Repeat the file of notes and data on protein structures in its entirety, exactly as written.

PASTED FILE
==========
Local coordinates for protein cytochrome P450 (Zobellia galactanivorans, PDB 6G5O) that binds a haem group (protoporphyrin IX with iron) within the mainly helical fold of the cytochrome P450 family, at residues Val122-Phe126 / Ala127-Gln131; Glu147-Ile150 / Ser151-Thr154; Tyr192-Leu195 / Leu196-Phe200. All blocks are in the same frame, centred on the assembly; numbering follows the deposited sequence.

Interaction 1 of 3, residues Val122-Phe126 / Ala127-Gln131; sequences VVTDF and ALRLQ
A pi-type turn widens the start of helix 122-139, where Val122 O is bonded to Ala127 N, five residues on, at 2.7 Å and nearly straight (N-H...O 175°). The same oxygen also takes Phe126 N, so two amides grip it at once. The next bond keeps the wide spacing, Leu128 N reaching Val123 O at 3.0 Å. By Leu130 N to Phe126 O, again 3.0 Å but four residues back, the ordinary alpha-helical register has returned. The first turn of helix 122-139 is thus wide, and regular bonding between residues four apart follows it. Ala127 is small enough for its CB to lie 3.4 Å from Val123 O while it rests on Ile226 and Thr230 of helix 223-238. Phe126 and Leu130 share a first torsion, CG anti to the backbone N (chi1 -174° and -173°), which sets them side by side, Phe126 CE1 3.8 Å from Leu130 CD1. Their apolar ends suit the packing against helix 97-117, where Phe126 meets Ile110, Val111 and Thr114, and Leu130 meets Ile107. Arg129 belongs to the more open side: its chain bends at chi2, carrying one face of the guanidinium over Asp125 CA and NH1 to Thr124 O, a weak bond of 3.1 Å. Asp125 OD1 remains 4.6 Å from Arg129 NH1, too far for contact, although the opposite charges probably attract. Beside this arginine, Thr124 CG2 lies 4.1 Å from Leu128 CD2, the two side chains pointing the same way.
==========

Local coordinates for protein cytochrome P450 (Zobellia galactanivorans, PDB 6G5O) that binds a haem group (protoporphyrin IX with iron) within the mainly helical fold of the cytochrome P450 family, at residues Val122-Phe126 / Ala127-Gln131; Glu147-Ile150 / Ser151-Thr154; Tyr192-Leu195 / Leu196-Phe200. All blocks are in the same frame, centred on the assembly; numbering follows the deposited sequence.

Interaction 1 of 3, residues Val122-Phe126 / Ala127-Gln131; sequences VVTDF and ALRLQ
A pi-type turn widens the start of helix 122-139, where Val122 O is bonded to Ala127 N, five residues on, at 2.7 Å and nearly straight (N-H...O 175°). The same oxygen also takes Phe126 N, so two amides grip it at once. The next bond keeps the wide spacing, Leu128 N reaching Val123 O at 3.0 Å. By Leu130 N to Phe126 O, again 3.0 Å but four residues back, the ordinary alpha-helical register has returned. The first turn of helix 122-139 is thus wide, and regular bonding between residues four apart follows it. Ala127 is small enough for its CB to lie 3.4 Å from Val123 O while it rests on Ile226 and Thr230 of helix 223-238. Phe126 and Leu130 share a first torsion, CG anti to the backbone N (chi1 -174° and -173°), which sets them side by side, Phe126 CE1 3.8 Å from Leu130 CD1. Their apolar ends suit the packing against helix 97-117, where Phe126 meets Ile110, Val111 and Thr114, and Leu130 meets Ile107. Arg129 belongs to the more open side: its chain bends at chi2, carrying one face of the guanidinium over Asp125 CA and NH1 to Thr124 O, a weak bond of 3.1 Å. Asp125 OD1 remains 4.6 Å from Arg129 NH1, too far for contact, although the opposite charges probably attract. Beside this arginine, Thr124 CG2 lies 4.1 Å from Leu128 CD2, the two side chains pointing the same way.